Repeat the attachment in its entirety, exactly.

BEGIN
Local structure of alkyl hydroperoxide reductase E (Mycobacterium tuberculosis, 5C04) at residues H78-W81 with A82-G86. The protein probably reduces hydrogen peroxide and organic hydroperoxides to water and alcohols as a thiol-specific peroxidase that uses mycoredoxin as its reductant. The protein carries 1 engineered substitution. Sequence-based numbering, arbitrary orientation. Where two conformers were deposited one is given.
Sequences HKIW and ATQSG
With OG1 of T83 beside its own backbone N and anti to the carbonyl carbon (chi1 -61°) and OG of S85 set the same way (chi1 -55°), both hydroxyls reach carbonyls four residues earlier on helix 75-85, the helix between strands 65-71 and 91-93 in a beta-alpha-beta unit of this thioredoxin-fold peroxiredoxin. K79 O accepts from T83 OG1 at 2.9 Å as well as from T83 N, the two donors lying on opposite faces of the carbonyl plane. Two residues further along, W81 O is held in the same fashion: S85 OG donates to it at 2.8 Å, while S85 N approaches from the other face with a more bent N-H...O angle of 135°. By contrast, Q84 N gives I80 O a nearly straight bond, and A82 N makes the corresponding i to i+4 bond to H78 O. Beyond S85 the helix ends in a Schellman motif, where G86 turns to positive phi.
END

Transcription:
Local structure of alkyl hydroperoxide reductase E (Mycobacterium tuberculosis, 5C04) at residues H78-W81 with A82-G86. The protein probably reduces hydrogen peroxide and organic hydroperoxides to water and alcohols as a thiol-specific peroxidase that uses mycoredoxin as its reductant. The protein carries 1 engineered substitution. Sequence-based numbering, arbitrary orientation. Where two conformers were deposited one is given.
Sequences HKIW and ATQSG
With OG1 of T83 beside its own backbone N and anti to the carbonyl carbon (chi1 -61°) and OG of S85 set the same way (chi1 -55°), both hydroxyls reach carbonyls four residues earlier on helix 75-85, the helix between strands 65-71 and 91-93 in a beta-alpha-beta unit of this thioredoxin-fold peroxiredoxin. K79 O accepts from T83 OG1 at 2.9 Å as well as from T83 N, the two donors lying on opposite faces of the carbonyl plane. Two residues further along, W81 O is held in the same fashion: S85 OG donates to it at 2.8 Å, while S85 N approaches from the other face with a more bent N-H...O angle of 135°. By contrast, Q84 N gives I80 O a nearly straight bond, and A82 N makes the corresponding i to i+4 bond to H78 O. Beyond S85 the helix ends in a Schellman motif, where G86 turns to positive phi.